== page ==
Will Barton is exactly the kind of player one of the team’s youngsters should beat out for a starting role this season. He’s had a kind of journeyman’s career, though without much journeying — two-and-a-half seasons with the Portland Trailblazers followed by seven-and-a-half with the Denver Nuggets.
Barton first cracked average in my PPA metric at age 27 — his sixth season in the league. He followed that with an injury-plagued year in 2018-19. He appeared in just 43 games, and managed a 71 PPA — down from 113 the previous season.
PPA pegs his best season as 2019-20, which was Barton’s age 29 season. He posted a 145 PPA (average is 100 and higher is better), which included solid all-around numbers, including about average offensive efficiency on about average usage.
Last season at 31, Barton started 71 games for the Nuggets, and posted a solid 115 PPA. His season was a lot like his career as a whole — subpar efficiency (about four points per 100 possessions below average) on about average usage. For the most part, he was pretty average across the board. One exception was playmaking — 6.0 assists per 100 team possessions against just 2.7 turnovers.
Here’s a look at some of the stats I use when evaluating players (box score stats are per 100 team possessions, unless otherwise noted):
- PPA (in PPA, average is 100 and higher is better): 115
- Offensive rating (points produced per 100 individual possessions): 108 (-4 relative to league average)
- Usage: 20.4% (average is 20.0%)
- Points: 22.5
- Rebounds: 7.3
- Assists: 6.0
- Steals: 1.2
- Blocks: 0.7
- Turnovers: 2.7
- Fouls: 2.5
- Free throw attempts: 2.7
- Three-point attempts: 9.3
- efg: 52.5%
- 2pt%: 50.4%
- 3pt%: 36.5%
- FT%: 80.3%
Barton is a decent-but-aging veteran who’s entering a contract year and will be motivated to earn one more contract. That could set up an interesting and competitive training camp, as he dukes it out with guys like Deni Avdija, Corey Kispert and Rui Hachimura for a starting role. My guess: Barton wins it and opens the season as the team’s SF.
But we’re not here for prediction, we’re here for Doppelgängers. For those unfamiliar, my Statistical Doppelgänger Machine works by comparing a player’s performance across 14 different categories that include age, playing time, pace-neutral box score stats and scores from my PPA metric. All that’s rolled up into a single score that (in theory) provides a list of NBA players since 1977-78 with similar production at a similar age.
- Rashard Lewis, Orlando Magic, 2009-10, age 30 — Similar production at a similar age, though their pasts were quite different. Lewis was a consistently above-average producer who had six seasons with a PPA of 140+. His best season was his last with the Seattle Supersonics — a 165 PPA. Lewis was also a better three-point shooter than Barton. This was Lewis’ last above average season (115 PPA). The following season, he got traded to Washington in the Gilbert Arenas deal.
- Jason Richardson, Orlando Magic, 2011-12, age 31 — Like Lewis, Richardson was a better player throughout his career than Barton. Richardson’s peak was about the same as Barton’s, but he had 10 seasons that rated better than average to Barton’s three. At this point, Richardson’s career was almost finished. He played just 54 games at a 104 PPA at 31, managed just 33 games the following season, missed all of his age 33 season with a knee injury, and then came back for 19 final games at 34.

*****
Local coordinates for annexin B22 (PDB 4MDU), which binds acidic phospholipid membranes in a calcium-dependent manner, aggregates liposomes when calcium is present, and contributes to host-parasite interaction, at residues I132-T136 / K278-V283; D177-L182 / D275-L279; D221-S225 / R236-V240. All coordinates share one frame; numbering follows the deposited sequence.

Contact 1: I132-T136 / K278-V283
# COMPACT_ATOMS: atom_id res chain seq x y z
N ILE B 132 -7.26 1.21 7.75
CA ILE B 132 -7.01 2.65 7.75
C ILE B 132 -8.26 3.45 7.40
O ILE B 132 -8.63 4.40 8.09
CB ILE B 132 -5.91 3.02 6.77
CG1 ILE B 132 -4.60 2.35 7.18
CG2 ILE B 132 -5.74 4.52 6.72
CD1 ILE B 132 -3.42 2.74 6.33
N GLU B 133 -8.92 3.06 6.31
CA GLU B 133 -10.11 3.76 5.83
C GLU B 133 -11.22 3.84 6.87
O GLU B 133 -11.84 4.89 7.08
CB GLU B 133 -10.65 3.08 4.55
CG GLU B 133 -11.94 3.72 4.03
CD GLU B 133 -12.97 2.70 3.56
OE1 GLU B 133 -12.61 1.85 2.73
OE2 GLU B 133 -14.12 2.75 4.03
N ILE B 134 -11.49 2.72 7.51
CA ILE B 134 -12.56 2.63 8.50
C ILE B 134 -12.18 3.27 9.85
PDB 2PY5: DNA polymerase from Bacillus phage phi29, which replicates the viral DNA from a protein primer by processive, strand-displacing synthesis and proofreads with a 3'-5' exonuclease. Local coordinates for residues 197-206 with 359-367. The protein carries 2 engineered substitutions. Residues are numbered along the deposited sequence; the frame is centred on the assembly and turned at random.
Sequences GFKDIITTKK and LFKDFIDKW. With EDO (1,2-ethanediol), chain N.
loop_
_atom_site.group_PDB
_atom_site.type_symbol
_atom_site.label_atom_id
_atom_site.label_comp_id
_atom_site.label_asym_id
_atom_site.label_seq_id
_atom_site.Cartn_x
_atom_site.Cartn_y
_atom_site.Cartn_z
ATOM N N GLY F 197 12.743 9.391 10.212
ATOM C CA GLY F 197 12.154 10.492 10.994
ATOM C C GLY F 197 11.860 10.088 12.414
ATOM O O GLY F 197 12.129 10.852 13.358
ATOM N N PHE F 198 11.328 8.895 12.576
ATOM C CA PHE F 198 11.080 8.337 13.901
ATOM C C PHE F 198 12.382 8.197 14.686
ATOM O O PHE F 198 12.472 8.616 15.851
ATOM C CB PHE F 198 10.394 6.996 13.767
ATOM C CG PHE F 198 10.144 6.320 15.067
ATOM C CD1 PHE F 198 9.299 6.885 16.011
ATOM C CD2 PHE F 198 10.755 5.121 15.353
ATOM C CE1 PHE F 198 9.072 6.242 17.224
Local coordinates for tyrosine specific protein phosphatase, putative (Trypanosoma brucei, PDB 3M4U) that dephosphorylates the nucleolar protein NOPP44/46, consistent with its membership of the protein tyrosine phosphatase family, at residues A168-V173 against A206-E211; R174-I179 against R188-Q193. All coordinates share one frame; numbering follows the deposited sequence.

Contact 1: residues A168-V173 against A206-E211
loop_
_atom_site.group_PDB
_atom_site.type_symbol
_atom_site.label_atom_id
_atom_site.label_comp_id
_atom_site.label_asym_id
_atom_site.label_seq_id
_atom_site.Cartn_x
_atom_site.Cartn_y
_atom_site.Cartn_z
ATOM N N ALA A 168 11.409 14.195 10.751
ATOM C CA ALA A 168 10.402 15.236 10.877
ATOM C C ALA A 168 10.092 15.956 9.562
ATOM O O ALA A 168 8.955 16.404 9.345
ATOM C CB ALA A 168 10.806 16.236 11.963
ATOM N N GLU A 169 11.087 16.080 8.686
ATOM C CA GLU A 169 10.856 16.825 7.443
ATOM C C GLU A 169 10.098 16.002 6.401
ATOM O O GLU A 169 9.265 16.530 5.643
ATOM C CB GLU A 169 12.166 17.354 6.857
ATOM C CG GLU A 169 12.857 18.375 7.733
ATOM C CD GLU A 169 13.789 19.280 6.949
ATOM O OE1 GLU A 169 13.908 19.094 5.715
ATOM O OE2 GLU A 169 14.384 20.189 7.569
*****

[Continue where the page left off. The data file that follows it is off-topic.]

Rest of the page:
- Joe Dumars, Detroit Pistons, 1997-98, age 34 — This was a declining Dumars nearing the end — he would retire after the following season. In his prime, Dumars was significantly better than Barton — especially on the defensive end.
- Joe Johnson, Brooklyn Nets, 2014-15, age 33 — Johnson was chronically overrated, and at this point was into his age-related decline. Even so, he was better throughout his career than Barton, though their production was similar at this age.
- Joe Johnson, Brooklyn Nets, 2013-14, age 32 — Not a duplicate — this is Johnson at 32. He managed a 119 PPA in this season, which he followed with a 101 at 33.
- Peja Stojakovic, New Orleans Hornets, 2009-10, age 32 — Don’t get excited. This was Stojakovic’s worst non-rookie season — and his only non-rookie season to rate below average. This was also basically the end of the line for him. He appeared in 33 games with three different teams the next season, and then retired.
- Danny Ferry, Cleveland Cavaliers, 1995-96, age 29 — After having several comps who had better careers but were hitting age-related decline, here’s a comp who was consistently less productive than Barton. This was Ferry’s best season (106 PPA) and the only time he cracked average. Somehow, he stuck around until age 36 — a 13-season career.
- Peja Stojakovic, New Orleans Hornets, 2008-09, age 31 — I repeat: don’t get excited. This isn’t the outstanding player with the Sacramento Kings. This is a formerly terrific player in steep decline.
- Dan Majerle, Cleveland Cavaliers, 1995-96, age 30 — Interesting comp. Majerle had the better career — similar peak, but Majerle was much more consistently better than average. This was one of four above average seasons for Majerle at age 30 or older.
- Rex Chapman, Miami Heat, 1995-96, age 28 — This comp feels about right for Barton. Chapman had a few average or better seasons, but his best PPA was a 118 with the Bullets. Not great. Not bad. Just...a guy. In Chapman’s case, his last above average season was at 30. He was out of the league after his age 32 season.
As noted, several of Barton’s comps were excellent players in decline. All were at least decent in their comp years. In Washington, Barton will be plenty motivated to have a good season to try and stick around the NBA a few more years.
Next up: Delon Wright.